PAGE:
(Phys.org) —Biologists Ron Douglas and Glen Jeffery of City University and University College in the U.K. have upended the notion that few mammals are able to see in ultralight. In their paper published in Proceedings of the Royal Society B: Biological Sciences, the two describe how they examined the eyes of a myriad of donated dead animals and found that a wide variety of them had lenses which allowed UV light to pass through.
Humans are not able to see radiation lying in the ultraviolet range—the lenses in our eyes block out such UV light, preventing us from seeing what might be right there in front of us: patterns on flowers for example, or urine stains from a passing rodent. Scientists believe evolution has disabled UV sensitivity in our eyes in an attempt to improve our acuity. Up until now, it has been assumed that most other mammals have lenses similar to ours, preventing them from seeing UV light as well. In this new effort the research pair show that is not the case at all as many other mammals appear to have at least some ability to see UV light.
To learn more about how other animals see, the researchers asked for donations of dead animals from zoos, veterinarians, animal shelters etc. They received a huge variety, each of which had their eyes extracted. The researchers shone different lights through the lenses of each and measured what came out the other side. To their surprise they found a large percentage of the animals, all mammals, did not have UV blocking lenses which meant, at least theoretically, that they could see at least some UV light. The list included animals such as cats, dogs, okapis, ferrets and hedgehogs. This suggests that our pets can see things we don't, which might help explain their sometimes odd behavior.
That's not the whole story though—there is more to seeing UV light than what passes through the lens—prior research has shown that most mammals don't have visual pigments in the back of the eye that are sensitive to UV light, which suggests that even animals that allow UV to pass through their lines, still don't see UV light reflected back from the environment. But that might not be true either. More recent research has found that that other media in the eyes of some animals (such as the cornea) is sensitive to UV light as well, which might allow a type of sensitivity to UV light that isn't really understood. Clearly more research will need to be done to discover which mammals can see in UV and to what degree.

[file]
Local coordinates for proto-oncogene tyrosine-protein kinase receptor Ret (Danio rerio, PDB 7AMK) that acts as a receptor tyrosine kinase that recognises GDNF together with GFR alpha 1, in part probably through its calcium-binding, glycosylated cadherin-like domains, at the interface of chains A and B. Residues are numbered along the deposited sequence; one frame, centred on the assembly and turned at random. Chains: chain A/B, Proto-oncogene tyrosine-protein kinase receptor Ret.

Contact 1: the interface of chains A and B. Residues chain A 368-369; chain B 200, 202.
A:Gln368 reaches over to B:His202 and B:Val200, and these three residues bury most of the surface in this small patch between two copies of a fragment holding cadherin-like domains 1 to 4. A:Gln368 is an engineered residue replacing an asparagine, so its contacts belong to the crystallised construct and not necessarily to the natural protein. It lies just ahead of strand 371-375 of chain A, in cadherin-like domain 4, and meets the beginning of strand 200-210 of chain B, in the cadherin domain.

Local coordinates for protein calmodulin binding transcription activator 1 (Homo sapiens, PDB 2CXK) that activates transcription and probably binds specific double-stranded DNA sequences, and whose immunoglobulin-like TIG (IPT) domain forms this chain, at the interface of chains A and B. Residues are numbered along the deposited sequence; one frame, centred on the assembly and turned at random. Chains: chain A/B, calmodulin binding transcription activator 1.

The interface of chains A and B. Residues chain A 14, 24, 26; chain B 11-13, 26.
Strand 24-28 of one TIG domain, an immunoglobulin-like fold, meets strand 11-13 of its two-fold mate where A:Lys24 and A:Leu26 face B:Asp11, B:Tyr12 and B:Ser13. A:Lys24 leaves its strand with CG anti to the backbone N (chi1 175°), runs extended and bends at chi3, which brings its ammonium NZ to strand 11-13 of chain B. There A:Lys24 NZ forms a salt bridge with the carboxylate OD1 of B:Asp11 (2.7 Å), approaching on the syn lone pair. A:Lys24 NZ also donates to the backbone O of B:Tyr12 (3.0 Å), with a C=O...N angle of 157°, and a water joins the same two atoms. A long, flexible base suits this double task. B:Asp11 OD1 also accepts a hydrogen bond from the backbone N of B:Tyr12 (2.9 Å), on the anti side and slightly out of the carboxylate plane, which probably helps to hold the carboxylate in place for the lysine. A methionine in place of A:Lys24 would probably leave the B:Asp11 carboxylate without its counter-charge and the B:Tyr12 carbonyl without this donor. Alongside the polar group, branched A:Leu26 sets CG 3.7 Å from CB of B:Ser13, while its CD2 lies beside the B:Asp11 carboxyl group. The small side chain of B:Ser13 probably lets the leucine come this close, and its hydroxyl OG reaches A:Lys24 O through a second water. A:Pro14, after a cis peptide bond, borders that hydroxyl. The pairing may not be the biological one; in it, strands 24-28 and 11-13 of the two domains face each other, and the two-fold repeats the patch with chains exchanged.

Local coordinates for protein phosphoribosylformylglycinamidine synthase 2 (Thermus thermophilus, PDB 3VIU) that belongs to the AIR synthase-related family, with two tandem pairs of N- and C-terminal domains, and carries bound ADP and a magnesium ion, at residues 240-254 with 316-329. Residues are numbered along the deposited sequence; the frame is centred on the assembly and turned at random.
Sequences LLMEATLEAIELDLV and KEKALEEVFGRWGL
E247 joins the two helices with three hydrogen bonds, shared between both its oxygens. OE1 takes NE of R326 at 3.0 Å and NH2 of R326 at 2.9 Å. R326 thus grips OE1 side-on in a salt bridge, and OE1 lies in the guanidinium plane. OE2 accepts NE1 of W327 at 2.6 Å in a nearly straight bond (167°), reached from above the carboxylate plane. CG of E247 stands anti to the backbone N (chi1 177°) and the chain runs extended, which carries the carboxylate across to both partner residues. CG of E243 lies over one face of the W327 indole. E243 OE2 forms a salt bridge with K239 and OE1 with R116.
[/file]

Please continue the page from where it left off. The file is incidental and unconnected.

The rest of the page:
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More information: The spectral transmission of ocular media suggests ultraviolet sensitivity is widespread among mammals, Proceedings of the Royal Society B rspb.royalsocietypublishing.org/content/281/1780/20132995
Although ultraviolet (UV) sensitivity is widespread among animals it is considered rare in mammals, being restricted to the few species that have a visual pigment maximally sensitive (λmax) below 400 nm. However, even animals without such a pigment will be UV-sensitive if they have ocular media that transmit these wavelengths, as all visual pigments absorb significant amounts of UV if the energy level is sufficient. Although it is known that lenses of diurnal sciurid rodents, tree shrews and primates prevent UV from reaching the retina, the degree of UV transmission by ocular media of most other mammals without a visual pigment with λmax in the UV is unknown. We examined lenses of 38 mammalian species from 25 families in nine orders and observed large diversity in the degree of short-wavelength transmission. All species whose lenses removed short wavelengths had retinae specialized for high spatial resolution and relatively high cone numbers, suggesting that UV removal is primarily linked to increased acuity. Other mammals, however, such as hedgehogs, dogs, cats, ferrets and okapis had lenses transmitting significant amounts of UVA (315–400 nm), suggesting that they will be UV-sensitive even without a specific UV visual pigment.